"I believe neither candidate would now refuse to form a government of national unity," the veteran Edek leader said at a morning press conference.

    Wielding the power granted him by the impressive 10.6 per cent he polled in last Sundays's first round of elections, Lyssarides has got both incumbent Glafcos Clerides and pretender George Iacovou to sign a pledge to form a multi-party government if elected. Both Clerides, backed by Disy, and Iacovou, backed by Akel and Diko, secured a fraction over 40 per cent in round one, making Lyssarides's backing crucial for round two.

    After keeping them on tenterhooks by debating it's second round stance for two solid days, the socialist party disappointed both hopefuls by announcing in the early hours yesterday that it was urging its voters to cast their ballots "by conscience".

    "I believe this was a wise decision. It gives Edek the right to insist that whoever wins the elections keeps his pledge," Lyssarides said. Had the party decided to back one or other of the candidates, he said, it would have lost "the determining role given it by the electorate."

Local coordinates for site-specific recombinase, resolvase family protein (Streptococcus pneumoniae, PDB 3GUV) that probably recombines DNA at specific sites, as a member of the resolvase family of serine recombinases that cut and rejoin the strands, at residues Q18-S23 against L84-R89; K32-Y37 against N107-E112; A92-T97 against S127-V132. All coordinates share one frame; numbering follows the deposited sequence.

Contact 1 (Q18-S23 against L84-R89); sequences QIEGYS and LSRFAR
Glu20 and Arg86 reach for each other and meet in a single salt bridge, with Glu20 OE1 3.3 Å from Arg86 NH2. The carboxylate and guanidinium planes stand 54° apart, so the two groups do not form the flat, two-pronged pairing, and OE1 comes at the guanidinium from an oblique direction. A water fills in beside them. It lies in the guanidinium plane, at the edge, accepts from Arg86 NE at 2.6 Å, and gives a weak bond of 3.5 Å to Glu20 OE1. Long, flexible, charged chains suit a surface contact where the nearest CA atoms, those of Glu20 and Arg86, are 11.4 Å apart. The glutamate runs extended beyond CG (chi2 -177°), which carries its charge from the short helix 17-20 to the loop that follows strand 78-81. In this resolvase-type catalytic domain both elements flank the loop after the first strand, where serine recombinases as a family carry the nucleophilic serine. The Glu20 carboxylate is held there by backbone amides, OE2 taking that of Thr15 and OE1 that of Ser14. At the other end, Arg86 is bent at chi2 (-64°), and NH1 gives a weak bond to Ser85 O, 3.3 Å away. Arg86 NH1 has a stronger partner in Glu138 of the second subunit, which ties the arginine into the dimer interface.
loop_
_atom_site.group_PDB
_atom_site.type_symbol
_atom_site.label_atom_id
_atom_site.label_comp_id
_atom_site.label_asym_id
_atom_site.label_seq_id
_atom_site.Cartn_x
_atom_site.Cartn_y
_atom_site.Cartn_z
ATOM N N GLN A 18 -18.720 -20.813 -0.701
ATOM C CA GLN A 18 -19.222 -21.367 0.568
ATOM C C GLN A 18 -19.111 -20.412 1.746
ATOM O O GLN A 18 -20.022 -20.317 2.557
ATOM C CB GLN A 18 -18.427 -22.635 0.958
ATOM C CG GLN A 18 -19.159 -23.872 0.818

Lyssarides, 77, said Edek had realised its goal of fostering national unity by "inoculating" the programs of both candidates.

    In their determination to woo Edek, both Iacovou and Clerides also promised Lyssarides that future foreign policy decisions would be taken collectively by an upgraded National Council made up of the President, party leaders and former Presidents.

    Both the Iacovou and Clerides camps have welcomed the Edek decision, but there were some signs of dissent from within the party yesterday, with Edek deputy Takis Hadjidemetriou publicly stating his support for Iacovou.

    Lyssarides did not comment directly on Hadjidemetriou's stance. He said party members were free to voice their opinions, but not to take part in either candidate's campaigns.